Many lockets and charms from the 16th Century up through the 19th Century were luxury items accessible only to the wealthy or the aristocratic class. There were heart lockets, and lockets with pictures. There were lockets and charms for men. There were locket necklaces for women. However, locket necklace history was only just beginning.
Widespread photography changed everything. Photo lockets became popular as inexpensive mass reproduction of images became possible. Documenting people, as well as moments in time became easier with each passing year. This marked a seismic shift in locket necklace history.
Photography lent itself easily to the proliferation of the photo locket within the general population. Locket necklaces – with their many uses as a way to pay tribute to love and to loss – caught on.
As photography emerged and became increasingly accessible so too did the acquisition of locket necklaces. Writes Susan Sontag:
“That age when taking photographs required a cumbersome and expensive contraption – the toy of the clever, the wealthy, and the obsessed – seems remote indeed from the era of the sleek pocket cameras that invite anyone to take pictures. The first cameras, made in France and England in the early 1840’s, had only inventors and buffs to appreciate them.”
In sum, photography made locket necklaces generally accessible to most people who wanted one.
During World War I (The Great War), young soldiers in Europe were able to present their loved ones with a photo locket containing a portrait of themselves prior to their shipping out to various entrenched fronts. Some lockets were gold. Some lockets were silver. Some locket necklaces and charms were made from less precious materials, as well.
In the United States, a surge in the demand for locket necklaces corresponds to the entry of the United States into World War I in 1917. These locket necklaces were so popular that they were sold at post offices so that they could be filled and easily shipped to any number of war fronts.
This marked the emergence of wartime Sweetheart Jewelry. Sweetheart jewelry and collectibles were closely associated with military history of the 20th Century. Locket necklaces were worn by women left behind to hope for the safe return of their loved one(s).
These lockets and charms were also carried and worn by men in battle as a reminder of home. Soldiers in battle carried lockets and charms with pictures of their wives, mothers, and children. These comforting images were contained in unisex locket pins, bracelets, buttons, and necklaces.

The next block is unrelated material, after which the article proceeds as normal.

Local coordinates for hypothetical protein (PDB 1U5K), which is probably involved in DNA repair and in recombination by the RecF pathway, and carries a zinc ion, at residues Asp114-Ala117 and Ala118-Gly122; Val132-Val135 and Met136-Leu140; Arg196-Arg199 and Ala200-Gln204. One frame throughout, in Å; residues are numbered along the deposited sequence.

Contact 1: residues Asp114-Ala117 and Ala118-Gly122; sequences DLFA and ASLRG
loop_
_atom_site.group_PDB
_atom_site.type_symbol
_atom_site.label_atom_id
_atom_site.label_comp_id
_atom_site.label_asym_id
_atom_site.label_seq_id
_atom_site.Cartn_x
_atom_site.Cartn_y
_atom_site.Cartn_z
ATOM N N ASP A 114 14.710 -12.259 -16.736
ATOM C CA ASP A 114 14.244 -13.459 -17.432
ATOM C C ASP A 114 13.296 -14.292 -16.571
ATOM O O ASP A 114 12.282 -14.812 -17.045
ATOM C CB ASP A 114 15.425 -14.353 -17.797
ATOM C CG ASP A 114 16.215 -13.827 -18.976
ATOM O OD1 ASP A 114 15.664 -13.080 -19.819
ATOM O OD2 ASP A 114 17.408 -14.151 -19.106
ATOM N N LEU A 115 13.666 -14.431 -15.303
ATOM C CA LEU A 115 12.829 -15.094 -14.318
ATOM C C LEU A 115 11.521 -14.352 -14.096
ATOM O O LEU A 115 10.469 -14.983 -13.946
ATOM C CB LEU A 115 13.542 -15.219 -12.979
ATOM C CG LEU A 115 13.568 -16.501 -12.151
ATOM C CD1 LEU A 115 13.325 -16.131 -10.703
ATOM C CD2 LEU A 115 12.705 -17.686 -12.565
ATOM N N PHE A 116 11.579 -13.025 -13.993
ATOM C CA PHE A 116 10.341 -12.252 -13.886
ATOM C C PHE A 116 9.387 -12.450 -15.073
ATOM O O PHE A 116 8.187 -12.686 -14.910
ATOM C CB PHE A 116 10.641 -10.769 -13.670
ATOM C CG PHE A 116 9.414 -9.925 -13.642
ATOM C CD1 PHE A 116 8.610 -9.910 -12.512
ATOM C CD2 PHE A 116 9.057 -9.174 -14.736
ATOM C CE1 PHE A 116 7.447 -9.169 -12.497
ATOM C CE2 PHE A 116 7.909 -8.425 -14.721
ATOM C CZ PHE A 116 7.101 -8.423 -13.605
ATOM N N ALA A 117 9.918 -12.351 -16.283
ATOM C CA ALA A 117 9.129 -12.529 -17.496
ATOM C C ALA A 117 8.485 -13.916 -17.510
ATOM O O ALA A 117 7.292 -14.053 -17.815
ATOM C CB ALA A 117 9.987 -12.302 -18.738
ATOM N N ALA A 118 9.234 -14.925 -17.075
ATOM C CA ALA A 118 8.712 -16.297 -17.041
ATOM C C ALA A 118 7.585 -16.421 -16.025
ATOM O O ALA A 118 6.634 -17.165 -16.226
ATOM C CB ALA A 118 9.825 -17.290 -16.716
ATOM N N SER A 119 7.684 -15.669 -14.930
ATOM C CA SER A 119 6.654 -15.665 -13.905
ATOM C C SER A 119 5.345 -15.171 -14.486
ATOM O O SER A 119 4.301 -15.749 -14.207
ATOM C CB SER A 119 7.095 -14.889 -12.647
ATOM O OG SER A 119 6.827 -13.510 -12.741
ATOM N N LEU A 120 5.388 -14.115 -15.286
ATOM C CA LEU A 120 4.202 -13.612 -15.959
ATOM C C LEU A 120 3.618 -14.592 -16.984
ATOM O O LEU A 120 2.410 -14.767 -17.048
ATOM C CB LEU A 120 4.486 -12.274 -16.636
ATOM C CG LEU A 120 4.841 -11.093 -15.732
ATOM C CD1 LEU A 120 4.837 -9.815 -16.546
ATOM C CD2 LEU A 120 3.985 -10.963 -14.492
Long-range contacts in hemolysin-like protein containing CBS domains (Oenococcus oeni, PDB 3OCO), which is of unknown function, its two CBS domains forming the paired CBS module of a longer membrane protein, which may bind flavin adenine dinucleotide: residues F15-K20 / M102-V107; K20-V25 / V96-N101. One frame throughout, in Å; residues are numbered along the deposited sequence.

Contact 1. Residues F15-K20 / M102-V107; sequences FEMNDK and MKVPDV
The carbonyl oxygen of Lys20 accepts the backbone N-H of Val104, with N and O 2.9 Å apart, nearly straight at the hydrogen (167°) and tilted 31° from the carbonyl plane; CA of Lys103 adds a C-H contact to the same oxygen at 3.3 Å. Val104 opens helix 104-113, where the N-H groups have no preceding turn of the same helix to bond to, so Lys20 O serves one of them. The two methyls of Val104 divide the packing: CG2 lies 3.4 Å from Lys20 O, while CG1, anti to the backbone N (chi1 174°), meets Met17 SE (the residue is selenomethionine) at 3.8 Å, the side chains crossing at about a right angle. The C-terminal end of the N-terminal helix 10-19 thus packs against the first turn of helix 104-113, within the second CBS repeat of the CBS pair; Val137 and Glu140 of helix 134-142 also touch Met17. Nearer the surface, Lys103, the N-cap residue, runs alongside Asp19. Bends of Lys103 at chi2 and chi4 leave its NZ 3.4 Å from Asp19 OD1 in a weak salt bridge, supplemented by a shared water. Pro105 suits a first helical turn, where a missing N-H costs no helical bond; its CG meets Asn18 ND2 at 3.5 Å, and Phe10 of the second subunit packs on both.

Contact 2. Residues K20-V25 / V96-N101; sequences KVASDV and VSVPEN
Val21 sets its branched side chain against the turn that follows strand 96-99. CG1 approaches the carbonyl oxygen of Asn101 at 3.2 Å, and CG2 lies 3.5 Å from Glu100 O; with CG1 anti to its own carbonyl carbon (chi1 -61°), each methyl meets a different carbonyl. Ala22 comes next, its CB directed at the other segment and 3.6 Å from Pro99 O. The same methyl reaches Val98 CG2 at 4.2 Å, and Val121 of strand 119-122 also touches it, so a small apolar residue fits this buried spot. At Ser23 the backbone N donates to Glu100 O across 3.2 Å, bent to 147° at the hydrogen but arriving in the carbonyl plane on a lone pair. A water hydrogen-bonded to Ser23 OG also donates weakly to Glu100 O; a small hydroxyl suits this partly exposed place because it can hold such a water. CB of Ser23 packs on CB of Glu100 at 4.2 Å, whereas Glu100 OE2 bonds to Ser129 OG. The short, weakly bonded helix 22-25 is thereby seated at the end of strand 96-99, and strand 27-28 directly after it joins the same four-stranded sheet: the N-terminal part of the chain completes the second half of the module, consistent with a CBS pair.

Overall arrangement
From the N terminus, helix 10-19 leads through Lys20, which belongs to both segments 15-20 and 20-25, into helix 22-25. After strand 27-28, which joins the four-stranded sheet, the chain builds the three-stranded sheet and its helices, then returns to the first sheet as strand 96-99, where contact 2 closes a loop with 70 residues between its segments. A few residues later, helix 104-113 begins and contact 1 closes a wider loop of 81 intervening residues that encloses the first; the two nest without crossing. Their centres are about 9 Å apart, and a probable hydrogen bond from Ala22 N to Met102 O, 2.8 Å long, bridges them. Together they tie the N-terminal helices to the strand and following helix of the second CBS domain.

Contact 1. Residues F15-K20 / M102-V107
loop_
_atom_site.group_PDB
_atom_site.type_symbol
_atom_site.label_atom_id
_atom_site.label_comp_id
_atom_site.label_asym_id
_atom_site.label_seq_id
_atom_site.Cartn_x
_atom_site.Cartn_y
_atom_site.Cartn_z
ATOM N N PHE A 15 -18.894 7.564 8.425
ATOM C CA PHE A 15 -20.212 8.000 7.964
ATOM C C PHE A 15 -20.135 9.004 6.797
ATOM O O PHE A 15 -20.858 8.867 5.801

The trend for Sweetheart Jewelry and collectibles continued into World War II (1939 – 1945). Similar to items worn in World War I, these mementos were exchanged to cement connection in uncertain and frightening times. Sweetheart Jewelry, such as locket necklaces and charms with photos, affirmed the connection of familial and romantic love. In life or in death.
Sweetheart Jewelry was at once a way to celebrate the bonds of love and also to signal patriotism. This aspect of locket history is closely associated with military history. These lockets and charms clearly indicated country allegiance. These items therefore came to represent love of family, and love of country. In an important way, these keepsakes could knit family and country together at critical moments. For example, when a lonely soldier faced doubt or fear. One is reminded of the immortal W.B. Yeats lines in his poem An Irish Airman Foresees His Death:
I know that I shall meet my fate/
Somewhere among the clouds above/
Those I fight I do not hate/
Those I guard I do not love.
At such a moment, one can imagine how a cherished photo locket worn on a person might have gone a long way to ground a deployed troop.
Wartime Sweetheart Jewelry also expressed patriotism because items were made from materials other than metal. Metal was rationed. Those who made these locket keepsakes and collectibles did so with wood, Lucite, ivory, pearl, and more.